I find this very interesting but don’t understand it massively working for the NHS and not in finance.
I personally hold a small stake in IQE as a value/growth stock and according to SimplyWallStreets “company financials + 7 analysts” they are trading at 76.8% below fair value and earning are predicted to grow 90.84% per year. Babcock similarly are forecast to grow and are trading below fair value + attractive dividend.
Why then are they both most shorted stocks? Do they know something we don’t? Anyone have opinions or insight into this?
It could mean they know more, but it doesn’t have to. Just shows that many professionals think they are overvalued. Tesla was always a massively shorted stock, but always went up so proved short-sellers wrong.
What I do ask you though is why you blindly trust a tool like simplywallstreet that is just some people working there trying to analyse companies (probably automated based on some fundamentals)? Forecasts are generally never to be taken as more than a hint of where it could go.
And an objective ‘fair value’ does not exist. Anyone who claims a stock is over- or undervalued is just expressing a feeling, nothing actually objective or solid. If you believe in the strict efficient market hypothesis, (liquid) stocks are always valued as they should be.
@SebReitz thanks for the reply. But I wouldn’t say I blindly follow simplywallstreet. That is just a tool I use to help my research. I understand I am not an authority on understanding the markets and so use my common sense in the process.
Also the analyst who submitted the data work for many different institutions and are listed for each company you research. To my knowledge they are not robots.
Analyst performances are on average quite bad, so I would not care too much about it. A little thought experiment: If professional investors would actually believe it when an analyst writes that a stock is undervalued, they would buy it and push the price up to that level and the stock would not be undervalued anymore. So whenever an analyst writes that something is under- or overvalued, know that most professional market actors disagree.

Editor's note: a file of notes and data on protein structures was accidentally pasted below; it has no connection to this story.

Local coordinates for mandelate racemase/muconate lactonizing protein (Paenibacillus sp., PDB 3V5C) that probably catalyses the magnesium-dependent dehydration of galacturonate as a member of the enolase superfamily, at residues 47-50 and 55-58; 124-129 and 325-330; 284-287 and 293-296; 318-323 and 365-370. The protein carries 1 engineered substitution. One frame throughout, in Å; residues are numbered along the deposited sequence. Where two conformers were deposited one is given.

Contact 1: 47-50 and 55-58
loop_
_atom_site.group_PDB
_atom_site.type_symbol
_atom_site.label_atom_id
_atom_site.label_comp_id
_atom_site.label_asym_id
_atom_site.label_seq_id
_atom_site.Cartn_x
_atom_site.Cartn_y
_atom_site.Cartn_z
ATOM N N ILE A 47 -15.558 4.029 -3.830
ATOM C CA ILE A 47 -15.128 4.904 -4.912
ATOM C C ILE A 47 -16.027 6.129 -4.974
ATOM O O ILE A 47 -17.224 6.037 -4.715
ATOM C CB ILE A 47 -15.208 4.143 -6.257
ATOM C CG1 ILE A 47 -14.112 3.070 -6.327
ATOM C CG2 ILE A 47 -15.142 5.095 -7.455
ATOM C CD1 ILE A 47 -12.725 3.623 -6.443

If there is a large % of shares held as shorts, it’s always worth double checking your assumptions. It might be that large funds are anticipating a wider sector or even market sell off, or there may be something they believe about the specific stock.
Worth remembering that if the short goes wrong, the price will rise steeply quickly - a short squeeze
I would be using the annual report and audited accounts rather than a 3rd party tool in most cases - if anything smells fishy just walk away.
I always seem to find stocks more suitable for shorting than buying. I think it is because drops are over exaggerated. If only spread betting was still affordable to retail - those bloody EU bureaucrats
I just don’t have the spare money to cover the margin to make it worthwhile. I used to spreadbet with IG on fairly low margin but as a result of ESMA the margin has increased a fair bit depending on the asset type.